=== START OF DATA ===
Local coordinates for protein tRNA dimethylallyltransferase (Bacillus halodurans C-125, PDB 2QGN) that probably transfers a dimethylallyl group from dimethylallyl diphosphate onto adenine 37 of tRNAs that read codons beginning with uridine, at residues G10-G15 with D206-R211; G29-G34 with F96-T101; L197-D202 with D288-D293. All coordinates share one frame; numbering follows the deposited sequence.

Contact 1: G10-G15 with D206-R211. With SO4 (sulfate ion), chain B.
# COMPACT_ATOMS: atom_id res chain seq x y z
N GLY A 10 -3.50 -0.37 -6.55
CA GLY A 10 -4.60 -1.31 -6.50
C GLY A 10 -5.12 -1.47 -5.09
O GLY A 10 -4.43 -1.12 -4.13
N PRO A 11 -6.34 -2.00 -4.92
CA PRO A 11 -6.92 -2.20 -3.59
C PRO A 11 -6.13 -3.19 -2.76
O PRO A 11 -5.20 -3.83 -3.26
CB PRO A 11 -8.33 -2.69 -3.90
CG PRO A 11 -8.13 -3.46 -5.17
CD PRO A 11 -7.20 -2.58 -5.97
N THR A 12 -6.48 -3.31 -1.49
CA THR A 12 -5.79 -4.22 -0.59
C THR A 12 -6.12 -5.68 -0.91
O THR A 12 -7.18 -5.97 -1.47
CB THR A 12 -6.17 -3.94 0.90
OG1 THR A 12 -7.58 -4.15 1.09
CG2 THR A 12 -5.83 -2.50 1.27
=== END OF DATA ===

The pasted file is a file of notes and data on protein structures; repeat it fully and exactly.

Local coordinates for protein tRNA dimethylallyltransferase (Bacillus halodurans C-125, PDB 2QGN) that probably transfers a dimethylallyl group from dimethylallyl diphosphate onto adenine 37 of tRNAs that read codons beginning with uridine, at residues G10-G15 with D206-R211; G29-G34 with F96-T101; L197-D202 with D288-D293. All coordinates share one frame; numbering follows the deposited sequence.

Contact 1: G10-G15 with D206-R211. With SO4 (sulfate ion), chain B.
# COMPACT_ATOMS: atom_id res chain seq x y z
N GLY A 10 -3.50 -0.37 -6.55
CA GLY A 10 -4.60 -1.31 -6.50
C GLY A 10 -5.12 -1.47 -5.09
O GLY A 10 -4.43 -1.12 -4.13
N PRO A 11 -6.34 -2.00 -4.92
CA PRO A 11 -6.92 -2.20 -3.59
C PRO A 11 -6.13 -3.19 -2.76
O PRO A 11 -5.20 -3.83 -3.26
CB PRO A 11 -8.33 -2.69 -3.90
CG PRO A 11 -8.13 -3.46 -5.17
CD PRO A 11 -7.20 -2.58 -5.97
N THR A 12 -6.48 -3.31 -1.49
CA THR A 12 -5.79 -4.22 -0.59
C THR A 12 -6.12 -5.68 -0.91
O THR A 12 -7.18 -5.97 -1.47
CB THR A 12 -6.17 -3.94 0.90
OG1 THR A 12 -7.58 -4.15 1.09
CG2 THR A 12 -5.83 -2.50 1.27